So it’s Fat Tuesday, or mardi gras and while I have not had a Hurricane cocktail quite yetold men need to keep pacing in the forefront of their thoughtsI have been listening to many of the gems of NOLA's glorious musical history.
Here in the age when rock stars like Jagger and Richards are not only still breathing, but are now turning 70“I’d rather be dead than sing “Satisfaction” when I’m 45," Mick once said with a straight face
One of the real coups of Holger Peterson’s Stony Plain Records which is the subject of my Aural Robert column in the July issue of Stereophile was signing the great Canadian blues guitar player Jeff Healy to a deal late in Healy’s too short life to make both blues and jazz albums.
If piles upon piles of LPs bring you joy, and you’re within striking distance of Pittsburgh, Pa. this weekend, you need to head for the Pittsburgh Irish Centre on Forward Avenue to check out the first annual Vinylpalooza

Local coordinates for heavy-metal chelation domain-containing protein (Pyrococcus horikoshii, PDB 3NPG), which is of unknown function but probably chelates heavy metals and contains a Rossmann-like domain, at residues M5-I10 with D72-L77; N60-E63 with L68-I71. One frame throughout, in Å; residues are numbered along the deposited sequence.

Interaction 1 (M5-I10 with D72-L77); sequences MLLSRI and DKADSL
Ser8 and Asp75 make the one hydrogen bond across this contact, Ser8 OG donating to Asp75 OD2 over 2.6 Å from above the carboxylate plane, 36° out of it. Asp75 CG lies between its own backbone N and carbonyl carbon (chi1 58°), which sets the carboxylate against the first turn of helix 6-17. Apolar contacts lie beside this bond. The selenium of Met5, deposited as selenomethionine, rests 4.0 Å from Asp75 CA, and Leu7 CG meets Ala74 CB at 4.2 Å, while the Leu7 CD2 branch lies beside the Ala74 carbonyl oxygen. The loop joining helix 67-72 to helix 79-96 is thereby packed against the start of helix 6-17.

Many if not most of the world’s most admired albums attained their fame slowly. In the case of Exile on Main Street which was released forty years ago on May 12, 1972, it took years for its ragged, bluesy charms to percolate into the collective psyche and eventually emerge as if not the best, then one of the contenders in the Stones catalog.
Just the other evening, a friend, coworker and fellow old record enthusiast, Brian Laboe, and I were saddled up at our neighborhood watering hole, sipping overpriced craft beer and talking about funk bands from the 70’s which happens to be a passion we share.
Last week, I had the honor and the pleasure of interviewing Bill Frisell in front of an audiencein what’s called a “Jazz Conversation,”at this year’s edition of the Portland Jazz Festival. Held at the Art Bar in the Portland Center for the Performing Arts (PCPA), our chat was podcast by the Oregonmusicnews.com and can be heard here.